CAR_Public/021031.mbx                C L A S S   A C T I O N   R E P O R T E R
  
              Thursday, October 31, 2002, Vol. 4, No. 216

                            Headlines
                            
APARTHEID LITIGATION: Body Rejects Proposal For Opening Bank Archives
AVATEX CORPORATION: Court Approves Securities Fraud Suit Settlement
CRACKER BARREL: Faces Suit Over Labor Standards Act Violations in GA
CRACKER BARREL: Faces Suit Over Civil Rights Act Violations in N.D. GA
CRACKEL BARREL: Faces Collective Suit For FLSA Violations in N.D. GA

JASON INTERNATIONAL: Voluntarily Recalls 800 Baths For Fire Hazard
MAINE: States Goals Of Consent Decree For The Augusta Mental Institute
MICROSOFT CORPORATION: Court Upholds Dismissal of Antitrust Lawsuit
MONTANA POWER: Asks For Change In Venue In Securities Fraud Lawsuit
ORTHODONTIC CENTERS: LA Court Dismisses With Prejudice Securities Suit

POWERCARD INTERNATIONAL: Consumers To Receive Refunds From Net Scheme
PRICEWATERHOUSE COOPERS: Will Resolve Suits By Shareholders, Creditors
SPRINT CORPORATION: KS Court Denies Motion To Dismiss Securities Suit
TOBACCO LITIGATION: Medical Monitoring Trial, Other Matters, Delayed
TORONTO SUN: Court Refuses Class Certifications To Suit V. Photographer

UNITED AIRLINES: Trial in Travel Antitrust Lawsuit Set For April 2003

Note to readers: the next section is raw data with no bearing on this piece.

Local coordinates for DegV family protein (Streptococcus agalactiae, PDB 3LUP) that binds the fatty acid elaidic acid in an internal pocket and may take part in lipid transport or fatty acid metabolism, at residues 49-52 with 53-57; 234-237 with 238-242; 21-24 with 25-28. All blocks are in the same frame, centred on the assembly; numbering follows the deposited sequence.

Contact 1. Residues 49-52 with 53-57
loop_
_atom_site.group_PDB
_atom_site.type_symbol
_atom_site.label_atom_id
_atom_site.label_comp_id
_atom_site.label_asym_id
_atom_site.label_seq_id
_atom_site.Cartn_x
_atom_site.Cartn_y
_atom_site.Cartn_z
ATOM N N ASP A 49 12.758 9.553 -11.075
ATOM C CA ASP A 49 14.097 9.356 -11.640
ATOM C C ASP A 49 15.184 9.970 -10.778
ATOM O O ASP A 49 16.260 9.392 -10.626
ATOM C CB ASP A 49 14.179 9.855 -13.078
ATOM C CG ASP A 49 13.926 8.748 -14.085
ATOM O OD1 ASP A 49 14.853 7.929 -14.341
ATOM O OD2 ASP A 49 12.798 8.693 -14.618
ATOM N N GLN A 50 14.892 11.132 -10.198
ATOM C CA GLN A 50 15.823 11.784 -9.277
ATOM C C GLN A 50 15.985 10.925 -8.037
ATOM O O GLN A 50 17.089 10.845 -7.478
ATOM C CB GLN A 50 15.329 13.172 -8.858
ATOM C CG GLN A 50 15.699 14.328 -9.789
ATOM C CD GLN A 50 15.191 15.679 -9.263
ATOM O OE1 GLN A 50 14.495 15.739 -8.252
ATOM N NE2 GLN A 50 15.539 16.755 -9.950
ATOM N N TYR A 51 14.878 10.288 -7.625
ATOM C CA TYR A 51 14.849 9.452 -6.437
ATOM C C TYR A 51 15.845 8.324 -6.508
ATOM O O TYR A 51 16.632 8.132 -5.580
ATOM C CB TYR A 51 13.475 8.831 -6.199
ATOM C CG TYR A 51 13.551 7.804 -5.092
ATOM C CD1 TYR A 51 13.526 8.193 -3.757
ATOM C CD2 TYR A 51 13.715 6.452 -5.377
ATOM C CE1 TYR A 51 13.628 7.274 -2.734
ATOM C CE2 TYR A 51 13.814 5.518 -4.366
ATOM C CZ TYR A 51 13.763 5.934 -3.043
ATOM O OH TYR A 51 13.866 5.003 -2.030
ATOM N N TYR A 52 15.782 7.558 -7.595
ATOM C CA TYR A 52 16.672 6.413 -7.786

UNITED AIRLINES: Sued For Breach of Fiduciary Duty Over 9/11 Attacks
VIVENDI UNIVERSAL: French Prosecutors Commence Securities Fraud Probe
XTO ENERGY: Enters Court-Ordered Mediation in Gas Royalties Suit in OK

*Juries Give Pain-and-Suffering Awards To Avoid Punitive Damages Limits

                     New Securities Fraud Cases

CIGNA CORPORATION: Mark McNair Files Securities Fraud Suit in E.D. PA
CIGNA CORPORATION: Berger & Montague Commences Securities Suit in PA
CIGNA CORPORATION: Much Shelist Lodges Securities Fraud Suit in E.D. PA
AMERICAN ELECTRIC: Milberg Weiss Commences Securities Fraud Suit in OH
NUI CORPORATION: Bernard Gross Commences Securities Fraud Suit in NJ

SALOMON SMITH: Kaplan Fox Commences Securities Fraud Suit in S.D. NY
SALOMON SMITH: Pomerantz Haudek Commences Securities Suit in S.D. NY
ST. PAUL: Abbey Gardy Commences Suit For Securities Violations in MN
TXU CORPORATION: Weiss & Yourman Commences Securities Suit in N.D. TX
TXU CORPORATION: Cauley Geller Lodges Securities Fraud Suit in N.D. TX

                            *********

APARTHEID LITIGATION: Body Rejects Proposal For Opening Bank Archives
---------------------------------------------------------------------
Switzerland's commission on judicial affairs narrowly rejected a
proposal by Greens deputy Pia Hollenstein forcing banks to open their
archives to see if they had links with the South African apartheid
regime from 1948 to 1993, Agence France Press reports.

The commission voted 11-9 to reject the proposal.  In a statement, the
commission said, "The problem of relations with these regimes that do
not respect human rights concerns all nations: it should be dealt with
by international organizations within an international frame work."  
The commission added that the proposal would jeopardize Switzerland's
position as a world financial center.

The move came about in the wake of a lawsuit filed by prominent rights
lawyer Ed Fagan seeking compensation for the victims of South African
apartheid from Swiss banks UBS and Credit Suisse, and other American
firms.  The suits allege that the defendants helped the apartheid
regime financially, despite apartheid being declared a crime against
humanity, AFP reports.


AVATEX CORPORATION: Court Approves Securities Fraud Suit Settlement
-------------------------------------------------------------------